• February 2019
  • Vol. 20, No. 1

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Parent Well-Being and Parent-Child Relationships Are Key to Promoting Child Well-Being

Written by Jerry Milner

For far too long, the concept of well-being has been something of an afterthought in child welfare, falling a distant third to ensuring physical safety and pursuing permanency. While it is clear that a person cannot experience well-being in the absence of feeling and being safe, in child welfare we can and often do achieve physical safety without addressing overall well-being. The result is that we protect many children and youth from harm without arming them with the strength and skills needed to become healthy, resilient adults who can thrive in the world they live in. 

When we do consider and talk about well-being, we most often do so in terms of the child's well-being, often in isolation from the family's or parent's or community's well-being. Perhaps arising from the fact that many "well-being" services fall under the purview of organizations and entities other than the child protection agency, it becomes easy for the agency to focus on those aspects of well-being that are within its control. For example, we focus on making sure medical appointments are made and kept to comply with case plan and policy requirements, that educational records are available and individualized education plans are in place, or that mental health screenings are conducted. These are important for sure but not as often do we engage in assessments, develop case plans, and provide supports that address psychological and emotional well-being and what children and families need to feel connected, supported, secure, and, ultimately, to thrive. While we have begun to place more value on social and emotional health since the passage of Fostering Connections, this, too, has fallen short and most commonly manifests in policy and practice to promote school stability and to "normalize" foster care rather than approaching well-being in a holistic manner.

While we have a responsibility to address child well-being when we are called upon to intervene in their lives, I believe that we must also be concerned with the well-being of the parents and families that we want to be able to attend to their children's needs. Given the intergenerational cycles of trauma, family disruption, and unresolved difficulties experienced by so many of our families, failure to address their needs for well-being can only perpetuate such cycles. Our goal should be nothing less than helping them to thrive. I recently met with a group of parents in a community-based family support program and asked them what it meant to them to thrive. The responses were telling—a house without mold, educational opportunities, access to effective mental health services. No one mentioned wealth or extravagant material possessions.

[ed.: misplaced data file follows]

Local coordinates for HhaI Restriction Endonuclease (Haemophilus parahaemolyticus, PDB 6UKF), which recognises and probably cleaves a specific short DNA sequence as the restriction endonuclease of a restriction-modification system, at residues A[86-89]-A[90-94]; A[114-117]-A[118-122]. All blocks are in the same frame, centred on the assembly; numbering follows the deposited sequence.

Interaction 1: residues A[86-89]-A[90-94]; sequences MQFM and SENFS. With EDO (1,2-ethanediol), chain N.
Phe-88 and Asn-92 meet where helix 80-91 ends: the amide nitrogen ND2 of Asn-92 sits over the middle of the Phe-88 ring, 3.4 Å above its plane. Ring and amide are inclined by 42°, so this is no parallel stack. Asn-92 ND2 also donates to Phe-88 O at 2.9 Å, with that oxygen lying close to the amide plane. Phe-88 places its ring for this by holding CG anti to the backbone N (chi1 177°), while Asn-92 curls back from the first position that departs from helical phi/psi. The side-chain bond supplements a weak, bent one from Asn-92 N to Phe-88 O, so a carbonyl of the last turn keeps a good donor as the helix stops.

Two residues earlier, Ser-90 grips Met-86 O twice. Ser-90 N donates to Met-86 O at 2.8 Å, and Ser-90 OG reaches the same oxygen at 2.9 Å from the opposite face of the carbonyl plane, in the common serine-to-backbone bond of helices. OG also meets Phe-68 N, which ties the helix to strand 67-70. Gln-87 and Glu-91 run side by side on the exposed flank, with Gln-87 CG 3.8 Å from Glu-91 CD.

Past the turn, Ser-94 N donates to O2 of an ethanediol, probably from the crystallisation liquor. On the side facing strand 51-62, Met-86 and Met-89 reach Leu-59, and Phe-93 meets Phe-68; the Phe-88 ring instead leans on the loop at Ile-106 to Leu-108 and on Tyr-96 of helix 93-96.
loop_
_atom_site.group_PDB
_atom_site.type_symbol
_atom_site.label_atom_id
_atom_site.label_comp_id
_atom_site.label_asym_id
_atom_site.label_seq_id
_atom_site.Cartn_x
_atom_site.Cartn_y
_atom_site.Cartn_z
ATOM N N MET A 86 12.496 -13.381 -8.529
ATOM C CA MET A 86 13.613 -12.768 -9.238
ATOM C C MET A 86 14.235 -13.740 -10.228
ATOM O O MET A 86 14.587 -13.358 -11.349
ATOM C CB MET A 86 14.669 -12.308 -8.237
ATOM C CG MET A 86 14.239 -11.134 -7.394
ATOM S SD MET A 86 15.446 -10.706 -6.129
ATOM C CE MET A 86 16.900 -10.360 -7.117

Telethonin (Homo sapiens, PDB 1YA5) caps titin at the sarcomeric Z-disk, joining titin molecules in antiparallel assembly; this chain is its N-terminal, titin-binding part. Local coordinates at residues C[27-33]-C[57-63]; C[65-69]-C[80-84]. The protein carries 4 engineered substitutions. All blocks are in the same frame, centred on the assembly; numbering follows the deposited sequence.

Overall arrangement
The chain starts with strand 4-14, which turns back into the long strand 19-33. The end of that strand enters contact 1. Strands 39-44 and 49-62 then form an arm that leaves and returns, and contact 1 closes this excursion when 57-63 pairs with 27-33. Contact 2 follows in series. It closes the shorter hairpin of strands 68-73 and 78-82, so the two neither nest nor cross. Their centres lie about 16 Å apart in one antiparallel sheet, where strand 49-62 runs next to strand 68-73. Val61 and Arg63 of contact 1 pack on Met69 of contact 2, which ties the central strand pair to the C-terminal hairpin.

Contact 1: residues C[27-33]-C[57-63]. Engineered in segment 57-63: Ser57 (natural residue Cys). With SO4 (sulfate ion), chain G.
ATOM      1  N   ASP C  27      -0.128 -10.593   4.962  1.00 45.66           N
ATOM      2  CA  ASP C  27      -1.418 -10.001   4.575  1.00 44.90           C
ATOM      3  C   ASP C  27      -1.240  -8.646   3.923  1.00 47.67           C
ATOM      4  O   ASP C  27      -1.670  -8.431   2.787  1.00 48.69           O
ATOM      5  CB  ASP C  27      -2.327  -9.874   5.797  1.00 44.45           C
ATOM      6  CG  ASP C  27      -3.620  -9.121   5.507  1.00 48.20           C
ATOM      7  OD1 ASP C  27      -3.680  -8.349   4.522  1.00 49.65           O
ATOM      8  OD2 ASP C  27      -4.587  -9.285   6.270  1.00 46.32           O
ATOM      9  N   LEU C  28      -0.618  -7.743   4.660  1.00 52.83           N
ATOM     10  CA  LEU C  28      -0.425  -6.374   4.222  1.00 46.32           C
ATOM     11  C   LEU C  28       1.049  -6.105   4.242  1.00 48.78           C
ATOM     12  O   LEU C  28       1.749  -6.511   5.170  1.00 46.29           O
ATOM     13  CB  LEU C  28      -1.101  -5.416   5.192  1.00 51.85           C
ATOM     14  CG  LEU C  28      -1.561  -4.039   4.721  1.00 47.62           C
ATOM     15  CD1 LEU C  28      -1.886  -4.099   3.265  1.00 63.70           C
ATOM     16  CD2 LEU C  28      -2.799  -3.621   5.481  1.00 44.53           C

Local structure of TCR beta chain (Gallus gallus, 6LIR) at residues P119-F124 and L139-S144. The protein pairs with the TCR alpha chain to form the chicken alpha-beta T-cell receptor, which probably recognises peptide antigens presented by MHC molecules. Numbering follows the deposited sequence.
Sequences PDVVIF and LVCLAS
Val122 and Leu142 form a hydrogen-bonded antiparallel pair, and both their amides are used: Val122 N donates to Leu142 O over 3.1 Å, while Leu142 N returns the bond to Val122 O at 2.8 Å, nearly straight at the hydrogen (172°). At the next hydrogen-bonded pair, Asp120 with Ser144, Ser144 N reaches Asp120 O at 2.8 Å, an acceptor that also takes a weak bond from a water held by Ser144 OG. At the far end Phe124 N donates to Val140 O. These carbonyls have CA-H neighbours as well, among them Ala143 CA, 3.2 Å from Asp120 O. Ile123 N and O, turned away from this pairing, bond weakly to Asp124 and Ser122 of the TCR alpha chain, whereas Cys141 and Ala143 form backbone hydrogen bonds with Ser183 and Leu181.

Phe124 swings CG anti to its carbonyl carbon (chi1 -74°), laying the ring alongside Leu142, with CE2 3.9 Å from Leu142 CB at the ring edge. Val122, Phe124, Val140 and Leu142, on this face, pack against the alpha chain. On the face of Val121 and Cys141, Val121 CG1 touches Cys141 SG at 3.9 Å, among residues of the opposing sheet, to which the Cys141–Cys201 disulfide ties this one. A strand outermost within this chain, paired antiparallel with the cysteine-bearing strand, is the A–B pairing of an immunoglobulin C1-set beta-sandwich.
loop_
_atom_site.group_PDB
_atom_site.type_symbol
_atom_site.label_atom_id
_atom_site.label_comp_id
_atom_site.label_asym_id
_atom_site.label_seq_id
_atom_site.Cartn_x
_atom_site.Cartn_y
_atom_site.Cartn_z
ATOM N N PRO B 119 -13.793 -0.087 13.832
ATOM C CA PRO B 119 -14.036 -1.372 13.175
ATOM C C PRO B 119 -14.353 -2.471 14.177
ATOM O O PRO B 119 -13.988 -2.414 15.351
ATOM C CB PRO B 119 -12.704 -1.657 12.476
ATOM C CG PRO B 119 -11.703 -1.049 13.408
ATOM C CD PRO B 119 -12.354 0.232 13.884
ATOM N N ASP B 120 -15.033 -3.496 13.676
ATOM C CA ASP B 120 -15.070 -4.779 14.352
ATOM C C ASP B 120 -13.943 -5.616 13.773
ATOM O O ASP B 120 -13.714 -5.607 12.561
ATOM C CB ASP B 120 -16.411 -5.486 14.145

Attending to the well-being of parents and families goes to the heart of the most obvious influence on the well-being of children: the strength of parent-child relationships. Removing children from struggling parents, even when necessary, can inflict and/or increase existing trauma for children, parents, and families. By attending to well-being through primary prevention efforts, we have an opportunity to avoid so much of that trauma. We also have tremendous opportunities to rethink how the foster care experience itself, when necessary, can support, rather than harm, the parent-child relationship and strengthen this essential component of well-being.

A commitment to addressing well-being signals an equal commitment to child protection agencies to work in an integrated manner with other entities that can and do affect well-being every day—the courts, the legal community, service providers, foster caretakers, and community groups and organizations. It cannot—and should not—be attempted in isolation of these key partners and others. I urge everyone to think of parent well-being and healthy, safe intact families as key strategies for achieving child well-being. Let's not forget that the most important thing a child needs is a safe and loving adult and that for the vast majority of children, that safe and loving adult, or adults, are his or her parents. 
 

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